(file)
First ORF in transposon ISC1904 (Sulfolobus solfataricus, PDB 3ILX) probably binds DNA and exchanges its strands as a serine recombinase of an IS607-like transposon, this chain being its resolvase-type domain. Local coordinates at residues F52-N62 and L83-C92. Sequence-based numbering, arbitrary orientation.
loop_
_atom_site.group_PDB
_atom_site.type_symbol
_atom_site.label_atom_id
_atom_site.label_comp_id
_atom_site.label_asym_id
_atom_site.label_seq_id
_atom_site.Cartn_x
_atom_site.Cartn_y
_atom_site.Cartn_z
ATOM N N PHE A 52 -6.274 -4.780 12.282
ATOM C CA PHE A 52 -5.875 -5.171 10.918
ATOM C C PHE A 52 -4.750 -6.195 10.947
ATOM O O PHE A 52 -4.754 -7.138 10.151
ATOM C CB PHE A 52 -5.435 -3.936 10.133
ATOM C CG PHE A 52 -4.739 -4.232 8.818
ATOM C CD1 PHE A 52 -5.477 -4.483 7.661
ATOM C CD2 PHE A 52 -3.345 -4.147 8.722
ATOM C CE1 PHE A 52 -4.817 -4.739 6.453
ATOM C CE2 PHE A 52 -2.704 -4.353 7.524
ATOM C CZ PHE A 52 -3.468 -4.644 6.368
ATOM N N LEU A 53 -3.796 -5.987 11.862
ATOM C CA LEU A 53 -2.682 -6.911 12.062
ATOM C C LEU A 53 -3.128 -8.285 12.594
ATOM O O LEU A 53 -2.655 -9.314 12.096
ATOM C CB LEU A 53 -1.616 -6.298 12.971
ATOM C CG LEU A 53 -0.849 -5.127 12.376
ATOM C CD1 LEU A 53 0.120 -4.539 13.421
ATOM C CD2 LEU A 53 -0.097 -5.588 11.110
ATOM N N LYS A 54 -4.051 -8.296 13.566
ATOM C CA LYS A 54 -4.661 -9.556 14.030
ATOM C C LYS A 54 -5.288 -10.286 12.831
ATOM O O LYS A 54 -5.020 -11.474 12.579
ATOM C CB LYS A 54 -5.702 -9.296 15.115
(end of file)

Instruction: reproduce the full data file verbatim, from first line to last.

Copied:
First ORF in transposon ISC1904 (Sulfolobus solfataricus, PDB 3ILX) probably binds DNA and exchanges its strands as a serine recombinase of an IS607-like transposon, this chain being its resolvase-type domain. Local coordinates at residues F52-N62 and L83-C92. Sequence-based numbering, arbitrary orientation.
loop_
_atom_site.group_PDB
_atom_site.type_symbol
_atom_site.label_atom_id
_atom_site.label_comp_id
_atom_site.label_asym_id
_atom_site.label_seq_id
_atom_site.Cartn_x
_atom_site.Cartn_y
_atom_site.Cartn_z
ATOM N N PHE A 52 -6.274 -4.780 12.282
ATOM C CA PHE A 52 -5.875 -5.171 10.918
ATOM C C PHE A 52 -4.750 -6.195 10.947
ATOM O O PHE A 52 -4.754 -7.138 10.151
ATOM C CB PHE A 52 -5.435 -3.936 10.133
ATOM C CG PHE A 52 -4.739 -4.232 8.818
ATOM C CD1 PHE A 52 -5.477 -4.483 7.661
ATOM C CD2 PHE A 52 -3.345 -4.147 8.722
ATOM C CE1 PHE A 52 -4.817 -4.739 6.453
ATOM C CE2 PHE A 52 -2.704 -4.353 7.524
ATOM C CZ PHE A 52 -3.468 -4.644 6.368
ATOM N N LEU A 53 -3.796 -5.987 11.862
ATOM C CA LEU A 53 -2.682 -6.911 12.062
ATOM C C LEU A 53 -3.128 -8.285 12.594
ATOM O O LEU A 53 -2.655 -9.314 12.096
ATOM C CB LEU A 53 -1.616 -6.298 12.971
ATOM C CG LEU A 53 -0.849 -5.127 12.376
ATOM C CD1 LEU A 53 0.120 -4.539 13.421
ATOM C CD2 LEU A 53 -0.097 -5.588 11.110
ATOM N N LYS A 54 -4.051 -8.296 13.566
ATOM C CA LYS A 54 -4.661 -9.556 14.030
ATOM C C LYS A 54 -5.288 -10.286 12.831
ATOM O O LYS A 54 -5.020 -11.474 12.579
ATOM C CB LYS A 54 -5.702 -9.296 15.115